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Fertility and pension systems

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  • Rizzo, Giuseppe

Abstract

In the last century, state pension systems have been introduced in most countries, and since then their size has been significantly increasing. A broad literature has studied this phenomenon, developing models that explain why pension systems exist and have been continuously expanding. At the same time, many authors have suggested that pension systems may substitute children as old-age economic security, discouraging fertility. In particular, this fact may explain the contemporaneity of the expansion of pension systems with the urbanization and industrialization processes. These two processes, in fact, have contributed to the weakening of family ties, which in turn results in the need for additional old-age economic security. In the political economy research these effects have been ignored, as the fertility choice is usually considered exogenous. This paper suggests a model that takes into account this endogenous effect and tries to analyze the net effect of the breakdown of family ties on the dimension of pension systems. The last section presents some empirical results supporting the theoretical model. The main result is that the transition toward the weak family does not necessarily imply an increase in the size of pension systems, because as the family structure becomes weaker the fertility decreases, thus reducing the profitability of the scheme: as the weak families start to increase, there could be an increase in the size of the pension system, but as they become the majority, the fertility rate may become too low, and the political support for the pension system may decrease.

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Bibliographic Info

Paper provided by University Library of Munich, Germany in its series MPRA Paper with number 12998.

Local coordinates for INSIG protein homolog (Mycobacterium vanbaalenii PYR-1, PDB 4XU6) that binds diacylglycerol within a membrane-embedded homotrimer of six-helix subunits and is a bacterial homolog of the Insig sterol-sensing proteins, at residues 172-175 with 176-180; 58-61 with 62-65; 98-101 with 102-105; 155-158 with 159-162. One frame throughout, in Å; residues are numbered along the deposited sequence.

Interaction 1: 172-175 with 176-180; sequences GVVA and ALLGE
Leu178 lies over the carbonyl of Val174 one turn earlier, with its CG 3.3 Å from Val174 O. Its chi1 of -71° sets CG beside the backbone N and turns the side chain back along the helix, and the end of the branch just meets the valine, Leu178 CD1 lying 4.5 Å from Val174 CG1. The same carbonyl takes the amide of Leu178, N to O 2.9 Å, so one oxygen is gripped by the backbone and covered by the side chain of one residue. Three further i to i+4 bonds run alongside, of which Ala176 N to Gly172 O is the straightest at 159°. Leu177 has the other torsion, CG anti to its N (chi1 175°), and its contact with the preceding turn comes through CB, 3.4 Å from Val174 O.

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Date of creation: 20 Jan 2009
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Handle: RePEc:pra:mprapa:12998

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Keywords: Family economics; Fertility; Political sustainability; Social security; Voting;

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References

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  1. David M. Cutler & Richard Johnson, 2004. "The Birth and Growth of the Social Insurance State: Explaining Old Age and Medical Insurance Across Countries," Public Choice, Springer, vol. 120(1_2), pages 87-121, 07.
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  16. Michele Boldrin & Larry E. Jones, 2002. "Mortality, Fertility, and Saving in a Malthusian Economy," Review of Economic Dynamics, Elsevier for the Society for Economic Dynamics, vol. 5(4), pages 775-814, October.
  17. Cigno, Alessandro & Rosati, Furio Camillo, 1992. "The Effects of Financial Markets and Social Security on Saving and Fertility Behaviour in Italy," Journal of Population Economics, Springer, vol. 5(4), pages 319-41.
  18. Michele Boldrin & Aldo Rustichini, 2000. "Political Equilibria with Social Security," Review of Economic Dynamics, Elsevier for the Society for Economic Dynamics, vol. 3(1), pages 41-78, January.
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